Source Pravda.Ru

Two Los Angeles County Firefighters Killed Fighting California Wildfire

Two Los Angeles County firefighters were killed Sunday when their vehicle rolled down a mountain side amid the intense flames of a wildfire that threatened 12,000 homes. Gov. Arnold Schwarzenegger urged those in the fire's path to get out as the blazes rained ash on cars as far away as downtown Los Angeles, spreading in all directions in dry conditions.

Firefighters fixed their attention on the blaze's fast-moving eastern side where flames lapped at the foot of a vital communications and astronomy center of Mount Wilson , and on the northwestern front, where the two firefighters were killed on Mount Gleason near the city of Acton.

"We ask for your understanding, for your patience as we move through this difficult time, and please, prayers for the families of our two brothers that we lost," county Deputy Fire Chief Mike Bryant said through tears at a Sunday night press conference, The Associated Press reports.

The two firefighters were killed when they drove off the side of a treacherous road in the Mt. Gleason area, south of Acton, around 2:30 p.m., said Los Angeles County Deputy Fire Chief Mike Bryant. They were later identified as Arnaldo Quinones, 35, of Palmdale and Tedmund Hall, 47, of San Bernardino County.

The fire was 5% contained, officials said, and at least temporarily eased off the foothill communities from La Cañada Flintridge to Altadena. More than 2,800 fire personnel from around the state have converged to battle the Station fire, along with 12 helicopters and eight air tankers.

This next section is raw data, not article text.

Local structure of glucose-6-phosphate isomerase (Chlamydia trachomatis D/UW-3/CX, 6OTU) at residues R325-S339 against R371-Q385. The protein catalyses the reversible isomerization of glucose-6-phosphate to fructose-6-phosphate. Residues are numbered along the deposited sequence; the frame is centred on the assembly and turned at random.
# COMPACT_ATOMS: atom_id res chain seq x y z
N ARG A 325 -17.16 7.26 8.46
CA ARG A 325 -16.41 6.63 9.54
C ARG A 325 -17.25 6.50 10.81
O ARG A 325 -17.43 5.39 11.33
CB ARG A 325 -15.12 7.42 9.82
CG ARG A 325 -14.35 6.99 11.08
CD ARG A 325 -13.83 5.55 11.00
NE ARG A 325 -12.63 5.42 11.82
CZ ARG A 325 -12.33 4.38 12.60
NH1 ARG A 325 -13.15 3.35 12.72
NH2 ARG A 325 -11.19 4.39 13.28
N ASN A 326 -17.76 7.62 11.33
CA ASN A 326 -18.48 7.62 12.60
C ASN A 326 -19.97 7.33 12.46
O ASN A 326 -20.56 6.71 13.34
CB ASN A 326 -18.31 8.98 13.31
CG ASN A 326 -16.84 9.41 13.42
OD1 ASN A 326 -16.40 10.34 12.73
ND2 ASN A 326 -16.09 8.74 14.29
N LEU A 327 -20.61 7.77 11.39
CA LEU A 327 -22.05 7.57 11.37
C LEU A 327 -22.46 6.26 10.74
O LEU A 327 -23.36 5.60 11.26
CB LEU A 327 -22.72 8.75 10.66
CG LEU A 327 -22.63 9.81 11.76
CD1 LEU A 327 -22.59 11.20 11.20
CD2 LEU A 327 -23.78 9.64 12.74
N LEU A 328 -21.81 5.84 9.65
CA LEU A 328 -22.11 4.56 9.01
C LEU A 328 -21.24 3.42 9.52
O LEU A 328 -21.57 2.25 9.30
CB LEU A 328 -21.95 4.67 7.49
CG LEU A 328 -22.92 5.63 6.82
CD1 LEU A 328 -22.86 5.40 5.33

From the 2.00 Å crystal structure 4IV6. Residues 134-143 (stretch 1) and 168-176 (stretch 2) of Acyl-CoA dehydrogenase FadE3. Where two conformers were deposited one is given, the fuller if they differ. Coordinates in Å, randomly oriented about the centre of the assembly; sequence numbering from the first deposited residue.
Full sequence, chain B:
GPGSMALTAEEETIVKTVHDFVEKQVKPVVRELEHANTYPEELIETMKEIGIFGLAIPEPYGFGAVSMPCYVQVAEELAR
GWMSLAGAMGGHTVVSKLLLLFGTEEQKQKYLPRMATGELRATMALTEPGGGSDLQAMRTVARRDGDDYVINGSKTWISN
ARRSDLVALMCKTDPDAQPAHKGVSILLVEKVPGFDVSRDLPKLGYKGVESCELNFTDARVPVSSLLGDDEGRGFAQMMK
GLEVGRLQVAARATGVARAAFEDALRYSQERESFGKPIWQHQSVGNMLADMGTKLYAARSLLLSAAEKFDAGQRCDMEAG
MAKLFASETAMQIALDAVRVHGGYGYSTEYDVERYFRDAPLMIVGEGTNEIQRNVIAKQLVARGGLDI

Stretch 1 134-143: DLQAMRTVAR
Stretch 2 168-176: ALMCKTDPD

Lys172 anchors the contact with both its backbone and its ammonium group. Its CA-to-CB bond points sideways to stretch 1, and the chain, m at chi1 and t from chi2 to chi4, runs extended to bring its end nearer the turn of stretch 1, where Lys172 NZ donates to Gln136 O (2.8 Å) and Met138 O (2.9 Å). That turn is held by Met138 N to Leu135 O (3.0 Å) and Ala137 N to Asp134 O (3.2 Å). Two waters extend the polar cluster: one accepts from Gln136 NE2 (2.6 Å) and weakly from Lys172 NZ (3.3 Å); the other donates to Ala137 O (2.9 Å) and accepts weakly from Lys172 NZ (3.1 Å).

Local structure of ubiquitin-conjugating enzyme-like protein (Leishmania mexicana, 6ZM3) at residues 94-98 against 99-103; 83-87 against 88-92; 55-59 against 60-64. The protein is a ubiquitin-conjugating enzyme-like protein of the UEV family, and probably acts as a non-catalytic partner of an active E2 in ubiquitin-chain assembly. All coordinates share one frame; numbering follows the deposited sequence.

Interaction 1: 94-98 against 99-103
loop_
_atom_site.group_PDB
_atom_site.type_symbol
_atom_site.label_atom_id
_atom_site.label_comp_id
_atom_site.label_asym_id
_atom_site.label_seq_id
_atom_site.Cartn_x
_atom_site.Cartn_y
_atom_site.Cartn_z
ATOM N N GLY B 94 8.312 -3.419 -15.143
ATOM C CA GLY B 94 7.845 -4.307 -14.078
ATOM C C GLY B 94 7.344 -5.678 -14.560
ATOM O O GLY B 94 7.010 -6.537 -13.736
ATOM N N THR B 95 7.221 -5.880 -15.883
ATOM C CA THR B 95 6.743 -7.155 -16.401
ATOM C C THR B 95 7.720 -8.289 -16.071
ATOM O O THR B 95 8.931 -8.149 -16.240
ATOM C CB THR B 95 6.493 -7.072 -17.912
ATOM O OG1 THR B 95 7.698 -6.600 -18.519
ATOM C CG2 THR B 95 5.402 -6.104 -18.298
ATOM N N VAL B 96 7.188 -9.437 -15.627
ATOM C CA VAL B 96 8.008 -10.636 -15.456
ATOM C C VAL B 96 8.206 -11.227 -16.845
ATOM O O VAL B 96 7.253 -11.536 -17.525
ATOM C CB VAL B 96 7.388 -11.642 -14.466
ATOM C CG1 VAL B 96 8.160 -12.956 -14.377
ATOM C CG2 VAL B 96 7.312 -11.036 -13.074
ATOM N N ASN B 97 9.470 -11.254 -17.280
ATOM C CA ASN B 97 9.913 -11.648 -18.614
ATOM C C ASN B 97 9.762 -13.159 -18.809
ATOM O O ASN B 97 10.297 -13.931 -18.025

Meteorologists predicted hot, dry conditions would continue without relent until at least Tuesday, according to The Los Angeles Times.

In Mariposa County, an almost 7-square-mile fire burned in Yosemite National Park. The blaze was 50 percent contained Sunday, said park spokeswoman Vickie Mates. Two people sustained minor injuries, she said.

Park officials closed a campground and a portion of Highway 120, anticipating that the fire would spread north toward Tioga Pass, the highest elevation route through the Sierra.

About 50 homes in the towns of El Portal and Foresta were under evacuation orders, and roads in the area will remain closed through today, Mates said, informs San Francisco Chronicle.

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